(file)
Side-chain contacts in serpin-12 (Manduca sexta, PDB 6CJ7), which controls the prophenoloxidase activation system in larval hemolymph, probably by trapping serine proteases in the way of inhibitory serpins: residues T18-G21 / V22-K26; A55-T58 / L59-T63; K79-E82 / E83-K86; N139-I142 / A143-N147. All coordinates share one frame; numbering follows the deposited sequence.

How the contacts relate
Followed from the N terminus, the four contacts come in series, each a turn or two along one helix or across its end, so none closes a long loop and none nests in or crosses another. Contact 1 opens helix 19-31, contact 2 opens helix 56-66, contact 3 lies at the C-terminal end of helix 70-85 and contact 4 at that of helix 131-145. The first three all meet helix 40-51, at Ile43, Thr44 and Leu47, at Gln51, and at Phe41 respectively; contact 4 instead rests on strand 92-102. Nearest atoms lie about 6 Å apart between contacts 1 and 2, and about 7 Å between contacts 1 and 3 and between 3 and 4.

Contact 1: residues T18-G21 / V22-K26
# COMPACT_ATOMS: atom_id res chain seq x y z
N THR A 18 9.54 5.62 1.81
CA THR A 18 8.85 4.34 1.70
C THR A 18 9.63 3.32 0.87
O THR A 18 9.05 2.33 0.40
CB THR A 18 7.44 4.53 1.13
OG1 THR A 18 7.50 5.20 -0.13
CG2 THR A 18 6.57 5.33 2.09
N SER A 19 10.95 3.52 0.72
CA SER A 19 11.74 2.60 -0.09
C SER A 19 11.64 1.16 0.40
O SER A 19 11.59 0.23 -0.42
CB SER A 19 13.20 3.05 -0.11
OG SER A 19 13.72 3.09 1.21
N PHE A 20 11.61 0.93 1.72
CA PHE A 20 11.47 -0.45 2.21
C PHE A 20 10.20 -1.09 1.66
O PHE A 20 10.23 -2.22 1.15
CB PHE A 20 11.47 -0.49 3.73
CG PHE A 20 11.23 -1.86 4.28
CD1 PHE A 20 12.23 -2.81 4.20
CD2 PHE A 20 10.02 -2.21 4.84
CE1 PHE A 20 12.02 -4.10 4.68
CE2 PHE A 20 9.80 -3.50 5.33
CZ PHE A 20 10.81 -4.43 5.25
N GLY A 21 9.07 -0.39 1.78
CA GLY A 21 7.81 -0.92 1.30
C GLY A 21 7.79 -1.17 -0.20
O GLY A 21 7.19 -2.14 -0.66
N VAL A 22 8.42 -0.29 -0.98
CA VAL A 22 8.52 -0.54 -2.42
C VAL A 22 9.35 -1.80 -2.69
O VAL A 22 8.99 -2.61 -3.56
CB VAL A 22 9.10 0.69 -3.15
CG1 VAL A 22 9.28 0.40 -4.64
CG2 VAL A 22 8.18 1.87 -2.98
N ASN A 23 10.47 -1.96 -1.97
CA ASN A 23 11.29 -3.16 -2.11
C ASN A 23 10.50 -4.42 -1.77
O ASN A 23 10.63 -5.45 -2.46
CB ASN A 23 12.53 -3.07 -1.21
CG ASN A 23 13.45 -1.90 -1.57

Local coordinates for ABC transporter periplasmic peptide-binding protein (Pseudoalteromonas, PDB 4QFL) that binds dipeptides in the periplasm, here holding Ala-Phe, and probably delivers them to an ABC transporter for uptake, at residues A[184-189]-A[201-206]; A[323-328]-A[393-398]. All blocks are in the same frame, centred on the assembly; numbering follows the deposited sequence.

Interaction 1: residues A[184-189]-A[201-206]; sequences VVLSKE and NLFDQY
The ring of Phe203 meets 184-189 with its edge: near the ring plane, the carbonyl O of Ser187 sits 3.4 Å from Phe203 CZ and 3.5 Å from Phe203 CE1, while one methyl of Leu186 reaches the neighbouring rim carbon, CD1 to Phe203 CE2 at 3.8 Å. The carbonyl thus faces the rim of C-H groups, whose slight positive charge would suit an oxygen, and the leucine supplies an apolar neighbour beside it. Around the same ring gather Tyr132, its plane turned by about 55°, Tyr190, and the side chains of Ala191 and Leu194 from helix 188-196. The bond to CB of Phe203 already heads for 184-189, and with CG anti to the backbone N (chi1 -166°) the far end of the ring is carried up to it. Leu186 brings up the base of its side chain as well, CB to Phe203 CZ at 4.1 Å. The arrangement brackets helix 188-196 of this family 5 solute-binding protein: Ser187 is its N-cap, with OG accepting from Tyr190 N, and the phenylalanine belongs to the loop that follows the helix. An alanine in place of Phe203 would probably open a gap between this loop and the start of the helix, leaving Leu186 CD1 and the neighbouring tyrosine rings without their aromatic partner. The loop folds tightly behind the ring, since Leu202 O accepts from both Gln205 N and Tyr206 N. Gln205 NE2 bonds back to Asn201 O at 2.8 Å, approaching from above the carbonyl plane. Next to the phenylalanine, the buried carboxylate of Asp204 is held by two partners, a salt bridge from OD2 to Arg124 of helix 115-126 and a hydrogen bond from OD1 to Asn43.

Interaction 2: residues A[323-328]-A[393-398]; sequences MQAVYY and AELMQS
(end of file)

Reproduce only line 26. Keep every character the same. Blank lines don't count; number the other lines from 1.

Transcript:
CD2 PHE A 20 10.02 -2.21 4.84